Rejected asylum applicants must leave Germany or be deported. But many, like the Syrian refugee who blew himself up in Ansbach, Bavaria, are "tolerated" by the authorities and stay on. How does that work?
Late Sunday evening, a 27-year-old Syrian refugee blew himself up at the entrance to a music festival in the Bavarian city of Ansbach. The blast killed him and wounded a dozen others, three of them seriously. According to Bavaria's Interior Minister Joachim Hermann, the man had tried to commit suicide twice before and was undergoing psychiatric treatment. The motive for his attack is not yet unclear.
The Syrian refugee was denied asylum in 2015, but stayed on in Germany under a special category called "Duldung," meaning that his presence would be tolerated. So he was officially allowed to remain until deportation to Syria was possible.
The attacker's case is somewhat unusual for migrants coming from Syria, which is on the federal government's list of the most unsafe countries of origin.
Who can get asylum in Germany?
According to Germany's asylum laws, a person who can prove that he is threatened by war in his home country has a good chance of staying in Germany.
Syrians have a nearly 100 percent chance of receiving asylum because of the war going on in their country, says the German Office for Migration and Refugees (BAMF). Economic migrants from the Balkans and North African countries, on the other hand, have fewer chances of getting permission to live here.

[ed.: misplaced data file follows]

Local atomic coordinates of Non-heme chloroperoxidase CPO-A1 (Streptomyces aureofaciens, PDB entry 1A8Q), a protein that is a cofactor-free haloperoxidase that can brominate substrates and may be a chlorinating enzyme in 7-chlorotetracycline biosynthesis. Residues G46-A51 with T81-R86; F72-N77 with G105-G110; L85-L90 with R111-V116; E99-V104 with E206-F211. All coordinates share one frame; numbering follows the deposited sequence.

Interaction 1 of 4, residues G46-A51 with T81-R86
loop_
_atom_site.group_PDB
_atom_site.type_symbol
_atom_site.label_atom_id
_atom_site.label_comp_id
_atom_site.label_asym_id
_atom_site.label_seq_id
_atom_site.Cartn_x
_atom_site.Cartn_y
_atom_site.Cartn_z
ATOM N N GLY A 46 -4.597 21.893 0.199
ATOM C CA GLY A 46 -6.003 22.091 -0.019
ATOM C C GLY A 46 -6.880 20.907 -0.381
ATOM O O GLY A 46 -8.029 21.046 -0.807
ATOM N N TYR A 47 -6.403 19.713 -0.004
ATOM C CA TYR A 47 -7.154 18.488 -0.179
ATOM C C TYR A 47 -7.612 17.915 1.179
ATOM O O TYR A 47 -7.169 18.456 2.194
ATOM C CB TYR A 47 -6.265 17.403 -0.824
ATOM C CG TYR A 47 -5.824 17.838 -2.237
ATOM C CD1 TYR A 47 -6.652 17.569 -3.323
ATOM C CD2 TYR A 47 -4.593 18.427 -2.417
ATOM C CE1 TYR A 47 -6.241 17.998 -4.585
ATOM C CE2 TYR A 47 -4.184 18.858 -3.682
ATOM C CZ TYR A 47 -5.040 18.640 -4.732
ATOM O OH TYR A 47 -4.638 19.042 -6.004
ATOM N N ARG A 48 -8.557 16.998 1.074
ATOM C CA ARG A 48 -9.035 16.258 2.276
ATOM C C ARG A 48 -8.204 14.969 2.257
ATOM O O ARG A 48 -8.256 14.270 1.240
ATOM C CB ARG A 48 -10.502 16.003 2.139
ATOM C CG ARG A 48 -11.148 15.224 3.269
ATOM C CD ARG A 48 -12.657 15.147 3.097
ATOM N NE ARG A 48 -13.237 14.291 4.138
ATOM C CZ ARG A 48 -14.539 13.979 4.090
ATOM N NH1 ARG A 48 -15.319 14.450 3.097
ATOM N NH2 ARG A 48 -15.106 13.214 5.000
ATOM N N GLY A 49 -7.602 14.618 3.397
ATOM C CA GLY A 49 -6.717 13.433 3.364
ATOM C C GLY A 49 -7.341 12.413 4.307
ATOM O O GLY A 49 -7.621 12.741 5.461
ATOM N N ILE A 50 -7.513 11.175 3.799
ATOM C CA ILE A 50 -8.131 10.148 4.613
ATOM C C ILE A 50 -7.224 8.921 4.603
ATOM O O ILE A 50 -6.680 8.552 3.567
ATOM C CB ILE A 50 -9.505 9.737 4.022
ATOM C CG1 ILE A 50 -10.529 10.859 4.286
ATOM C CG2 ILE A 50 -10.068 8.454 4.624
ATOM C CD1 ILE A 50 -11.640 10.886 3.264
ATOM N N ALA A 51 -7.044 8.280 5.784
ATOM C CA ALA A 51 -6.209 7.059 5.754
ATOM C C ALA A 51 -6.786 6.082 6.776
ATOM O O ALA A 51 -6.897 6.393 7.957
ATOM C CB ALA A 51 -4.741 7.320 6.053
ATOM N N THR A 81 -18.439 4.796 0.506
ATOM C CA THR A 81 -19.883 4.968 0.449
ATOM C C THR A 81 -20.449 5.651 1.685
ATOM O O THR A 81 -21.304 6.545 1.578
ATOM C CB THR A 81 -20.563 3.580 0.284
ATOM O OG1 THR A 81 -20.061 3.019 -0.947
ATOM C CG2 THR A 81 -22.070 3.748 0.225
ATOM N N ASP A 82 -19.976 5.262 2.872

What happens when an asylum application is rejected?
Refugees are informed of the authorities' decision and must leave the country within 30 days. However, they have the option of appealing against the rejection. If their appeal is unsuccessful, they must leave Germany or be forcibly sent back by officials.
When can migrants stay despite being denied asylum?
There are several reasons why a rejected applicant is allowed to stay, despite a failed asylum request.
First, around 80 percent of refugees arrive in Germany with fake papers or no papers at all, making it difficult for authorities to trace their countries of origin.
Second, refugees are allowed to stay if they suffer from a health problem that makes traveling impossible.
Third, they are permitted to remain if the situation in their native countries "presents a concrete threat to life and limb or the freedom" of the person.
What does a "tolerated right to stay" mean?
A "Duldung," which literally means toleration, is not a visa, but a document that says a person is a legal resident of Germany. It also means that theoretically, the migrant can be deported at any time. Refugees need to apply for a new permit every six to 18 months and have restricted access to jobs and social benefits. They cannot move around freely and need to remain within a particular area.
According to figures published by the Federal Statistics Office in December 2015, Germany has 155,103 rejected asylum applicants living with a "Duldung."